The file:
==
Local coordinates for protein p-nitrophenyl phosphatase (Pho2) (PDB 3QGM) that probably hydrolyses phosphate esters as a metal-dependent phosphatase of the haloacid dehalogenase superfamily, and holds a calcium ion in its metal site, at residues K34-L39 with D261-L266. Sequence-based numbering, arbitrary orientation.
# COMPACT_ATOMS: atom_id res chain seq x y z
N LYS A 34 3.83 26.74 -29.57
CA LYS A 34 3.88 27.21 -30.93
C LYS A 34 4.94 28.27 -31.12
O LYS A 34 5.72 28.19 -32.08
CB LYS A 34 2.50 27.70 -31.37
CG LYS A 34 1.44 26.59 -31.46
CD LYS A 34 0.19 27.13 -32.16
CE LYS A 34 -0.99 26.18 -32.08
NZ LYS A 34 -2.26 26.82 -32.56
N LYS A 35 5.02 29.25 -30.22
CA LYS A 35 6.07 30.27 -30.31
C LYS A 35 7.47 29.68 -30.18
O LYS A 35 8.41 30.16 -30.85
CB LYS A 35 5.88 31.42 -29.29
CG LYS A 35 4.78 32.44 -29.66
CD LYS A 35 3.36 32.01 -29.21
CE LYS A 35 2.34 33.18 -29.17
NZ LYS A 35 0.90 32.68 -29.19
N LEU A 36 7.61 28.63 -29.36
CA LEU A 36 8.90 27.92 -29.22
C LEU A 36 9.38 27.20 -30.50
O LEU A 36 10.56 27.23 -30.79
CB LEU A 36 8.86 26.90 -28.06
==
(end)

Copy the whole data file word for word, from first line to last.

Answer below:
Local coordinates for protein p-nitrophenyl phosphatase (Pho2) (PDB 3QGM) that probably hydrolyses phosphate esters as a metal-dependent phosphatase of the haloacid dehalogenase superfamily, and holds a calcium ion in its metal site, at residues K34-L39 with D261-L266. Sequence-based numbering, arbitrary orientation.
# COMPACT_ATOMS: atom_id res chain seq x y z
N LYS A 34 3.83 26.74 -29.57
CA LYS A 34 3.88 27.21 -30.93
C LYS A 34 4.94 28.27 -31.12
O LYS A 34 5.72 28.19 -32.08
CB LYS A 34 2.50 27.70 -31.37
CG LYS A 34 1.44 26.59 -31.46
CD LYS A 34 0.19 27.13 -32.16
CE LYS A 34 -0.99 26.18 -32.08
NZ LYS A 34 -2.26 26.82 -32.56
N LYS A 35 5.02 29.25 -30.22
CA LYS A 35 6.07 30.27 -30.31
C LYS A 35 7.47 29.68 -30.18
O LYS A 35 8.41 30.16 -30.85
CB LYS A 35 5.88 31.42 -29.29
CG LYS A 35 4.78 32.44 -29.66
CD LYS A 35 3.36 32.01 -29.21
CE LYS A 35 2.34 33.18 -29.17
NZ LYS A 35 0.90 32.68 -29.19
N LEU A 36 7.61 28.63 -29.36
CA LEU A 36 8.90 27.92 -29.22
C LEU A 36 9.38 27.20 -30.50
O LEU A 36 10.56 27.23 -30.79
CB LEU A 36 8.86 26.90 -28.06